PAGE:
So I dipped out of line, grabbed a basket, and filled it with what remained on the shelves – a few boxes of pasta, granola, tuna (in retrospect, my gathering was more psychological than practical). When I got back in line, two shoppers near me recognized each other from school and embraced without hesitation. I thought nothing of it. I checked out, chatting briefly with the friendly cashier. Despite the chaos, his smile was big.

Outside, I loaded the groceries into the car. Before turning the car on, I pulled out my chocolate bar, and broke off a piece with my hands. The chocolate melted in my mouth. Delicious. I licked my fingers. 

The date is September 1, 2020.

It is noon, and I am at the grocery store for more than a chocolate bar (because the calculated risk of a trip to the store for just a chocolate bar doesn’t make much sense anymore). I grab a cart (methodically wiping down all its surfaces) and stand outside of the store in line waiting to enter. I am six-feet-apart from others, on spray painted dots with smiley faces and “your safety is our priority” slogans. 

Somewhat vigilant, I enter the store. Shoppers are proportionally populated to the building’s square footage. Even so, I cast a wide berth around people as I load my cart, as if in an invisible bumper car. “No, after you, I insist!” I subconsciously evaluate the density of aisles before I proceed down them. I’ll come back and get the peanut butter later, I tell myself. (Of course, I forget the peanut butter). 

I don’t browse anymore. I don’t pick up five versions of chocolate bars – or any items for that matter – to compare. I try to touch as few things as possible. I resist every urge to scratch my face or adjust my mask. If I find myself in the unfortunate position of needing to sneeze, I hold it in as if the world depends on it (no pun intended). 

When I go to check out, I find myself an empty dot to stand on. I feel like a buoy, along a line of evenly spaced out shoppers: bobbing a little left and right, but never too close to the person in front or behind. No one chats in line. Two people recognize each other and they wave, without getting any closer. 

When my turn comes, I unload my items on the conveyor belt (which is damp with disinfectant). I reach around the partition to hand the cashier my card. We chat briefly. It’s hard to hear him behind his mask. He is friendly.  I find myself searching his forehead and the corners of his eyes to see if he’s smiling.

Once I’m home, I wash my arms up to my elbows, lathering and scrubbing and rinsing, as if I were a surgeon. I unload the groceries, then wash my hands again. I never used to wash my hands all the time (I am not I was not particular about germs), but now…well, now is now. 

I unwrap the chocolate bar I bought this time and cut a piece off with a knife. The chocolate melts in my mouth. Delicious. And just before licking my fingers, I catch myself, wiping them on a napkin instead.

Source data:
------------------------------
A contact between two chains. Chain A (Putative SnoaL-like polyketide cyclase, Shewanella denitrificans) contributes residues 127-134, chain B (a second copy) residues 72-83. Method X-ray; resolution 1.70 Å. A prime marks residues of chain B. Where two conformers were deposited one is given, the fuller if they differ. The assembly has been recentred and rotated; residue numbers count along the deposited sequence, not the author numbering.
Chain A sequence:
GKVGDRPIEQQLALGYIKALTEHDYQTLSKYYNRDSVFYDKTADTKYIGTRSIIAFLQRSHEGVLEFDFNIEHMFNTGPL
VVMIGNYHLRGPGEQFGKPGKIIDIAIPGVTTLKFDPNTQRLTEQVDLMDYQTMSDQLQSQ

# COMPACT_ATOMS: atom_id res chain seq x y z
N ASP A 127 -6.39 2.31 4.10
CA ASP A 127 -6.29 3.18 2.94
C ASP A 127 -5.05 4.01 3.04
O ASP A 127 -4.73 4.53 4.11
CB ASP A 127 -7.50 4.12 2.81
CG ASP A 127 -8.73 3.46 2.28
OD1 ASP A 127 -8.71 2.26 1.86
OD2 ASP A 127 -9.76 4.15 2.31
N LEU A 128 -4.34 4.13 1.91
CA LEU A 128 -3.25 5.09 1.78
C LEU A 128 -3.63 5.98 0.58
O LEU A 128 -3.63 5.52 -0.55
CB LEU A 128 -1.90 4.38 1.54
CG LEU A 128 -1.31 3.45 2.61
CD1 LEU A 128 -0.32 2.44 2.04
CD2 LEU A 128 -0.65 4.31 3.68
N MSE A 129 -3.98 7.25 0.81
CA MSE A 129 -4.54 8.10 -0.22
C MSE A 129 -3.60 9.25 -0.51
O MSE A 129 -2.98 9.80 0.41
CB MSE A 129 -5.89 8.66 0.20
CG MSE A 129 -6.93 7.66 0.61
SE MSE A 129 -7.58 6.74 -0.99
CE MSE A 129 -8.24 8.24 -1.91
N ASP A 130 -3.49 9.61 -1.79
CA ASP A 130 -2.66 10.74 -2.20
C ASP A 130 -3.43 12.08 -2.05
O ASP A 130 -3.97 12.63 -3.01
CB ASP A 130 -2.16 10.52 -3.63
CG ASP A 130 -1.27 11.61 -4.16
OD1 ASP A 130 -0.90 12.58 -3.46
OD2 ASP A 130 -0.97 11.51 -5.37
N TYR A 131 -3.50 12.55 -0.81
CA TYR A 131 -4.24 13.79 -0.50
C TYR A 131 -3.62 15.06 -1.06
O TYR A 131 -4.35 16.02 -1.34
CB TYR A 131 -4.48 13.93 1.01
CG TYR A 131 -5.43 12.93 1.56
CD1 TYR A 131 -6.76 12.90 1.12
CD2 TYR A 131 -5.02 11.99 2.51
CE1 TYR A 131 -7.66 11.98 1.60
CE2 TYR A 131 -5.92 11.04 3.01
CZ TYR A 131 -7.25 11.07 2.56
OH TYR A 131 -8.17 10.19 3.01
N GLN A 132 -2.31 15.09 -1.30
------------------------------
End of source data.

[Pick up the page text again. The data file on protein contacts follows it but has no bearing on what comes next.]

INT [belated] gear review

For the prospective Israel National Trail hikers — plus the die-hard gear-junkies and all who find joy from reading about the trade-offs between spoons and sporks — here’s a long delayed gear review on my carefully curated “backpack of things” I carried last autumn along the Israel National Trail (INT).

For context, my trail stats:

  • Israel National Trail, completed North to South (Kibbutz Dan > Eilat)
  • ~ 1090km / ~ 700mi
  • Sept 20 – Nov 10, 2019 (52 days: ~ 47 hiking, ~ 5 rest / weather)

My general gear / packing philosophy:

  • Start with less than you think you need. Add from there.
  • Go light, or go without.
  • Know your weak points and mitigate (e.g. mine: finicky ankle = ankle brace, distaste for long periods of sun exposure = “sunbrella”).
  • “Shiftzur” stuff – שפצור – Hebrew slang used to describe “makeshift or jury-rigged improvements to an existing component” (i.e. modify gear to make it better suit your needs – doesn’t have to be fancy or expensive).

Notes about this list:

  • This is a base weight list (no food / fuel / water included).
  • Some items I switched out midway through – noted in descriptions.
  • Some items I shared with Eran (hiking partner), thus divided weight / excluded weight from my pack – noted in descriptions.
  • For the most part, I LOVED the gear I took – so you’ll read lots of rave reviews here.
  • I recognize this is a higher-end gear list. I have slowly and strategically collected most of this gear over time, and I was also in the position to invest in some new gear pre-trail, too. I recognize this gear isn’t accessible to everyone. And that’s ok! Your hike will be just as fun with whatever gear you have access to. 
  • See bottom of post for spreadsheet with item weights.

More info on my summarized trail experience here, first 140 miles FAQs here, and “day in the life on the trail” here. And now onto the juicy reviews…!

IMG_2346

PACK + SHELTER

backpack [Gossamer Gear Gorilla 40L] – I will never (likely) use a different backpacking backpack ever again. Small yet spacious, this bag held all of my gear (very comfortably) and allowed me full mobility, comfort, and ease. Pros: large mesh outside pocket (where I stored all my food for easy access), breathable straps, convenient hip pockets, simplified design, pack’s size forced me to be diligent with gear choices. Cons: I pushed the pack’s weight limit a few desert mornings when I added 5-7L of water to my base weight, and after 700+ miles I did see some wear on the straps (to be expected) / mesh. 

pack liner [Gossamer Gear] – I lined my pack with this plastic sheet to protect the gear inside. A garbage bag will do fine also – but this one is virtually indestructible.